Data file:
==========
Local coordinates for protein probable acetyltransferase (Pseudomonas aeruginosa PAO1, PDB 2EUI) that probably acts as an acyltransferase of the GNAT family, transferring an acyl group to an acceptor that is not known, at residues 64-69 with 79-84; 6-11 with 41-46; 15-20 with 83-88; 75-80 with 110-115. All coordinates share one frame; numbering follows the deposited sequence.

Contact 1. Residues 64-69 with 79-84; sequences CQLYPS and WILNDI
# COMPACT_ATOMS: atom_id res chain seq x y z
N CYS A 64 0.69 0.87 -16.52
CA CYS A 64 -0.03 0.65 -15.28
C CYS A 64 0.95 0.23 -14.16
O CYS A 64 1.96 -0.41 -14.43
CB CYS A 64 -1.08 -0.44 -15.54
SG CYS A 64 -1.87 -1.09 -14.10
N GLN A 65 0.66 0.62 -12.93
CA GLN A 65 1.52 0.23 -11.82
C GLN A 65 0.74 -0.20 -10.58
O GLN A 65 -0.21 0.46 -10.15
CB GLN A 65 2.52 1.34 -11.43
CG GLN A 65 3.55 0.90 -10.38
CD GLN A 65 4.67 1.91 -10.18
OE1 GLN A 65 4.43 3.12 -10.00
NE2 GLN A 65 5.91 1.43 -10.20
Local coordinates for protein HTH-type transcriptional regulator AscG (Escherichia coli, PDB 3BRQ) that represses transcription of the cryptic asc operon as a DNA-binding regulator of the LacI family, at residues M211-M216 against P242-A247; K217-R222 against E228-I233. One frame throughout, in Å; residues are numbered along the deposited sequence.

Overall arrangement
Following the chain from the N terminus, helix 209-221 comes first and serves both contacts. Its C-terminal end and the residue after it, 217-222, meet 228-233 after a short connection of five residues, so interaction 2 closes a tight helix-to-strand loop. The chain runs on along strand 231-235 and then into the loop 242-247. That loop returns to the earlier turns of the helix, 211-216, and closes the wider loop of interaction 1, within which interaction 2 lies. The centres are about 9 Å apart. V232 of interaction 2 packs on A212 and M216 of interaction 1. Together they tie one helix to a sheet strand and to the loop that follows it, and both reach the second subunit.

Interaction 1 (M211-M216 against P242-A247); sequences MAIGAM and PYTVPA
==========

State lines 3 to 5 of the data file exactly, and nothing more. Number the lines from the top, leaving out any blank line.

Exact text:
# COMPACT_ATOMS: atom_id res chain seq x y z
N CYS A 64 0.69 0.87 -16.52
CA CYS A 64 -0.03 0.65 -15.28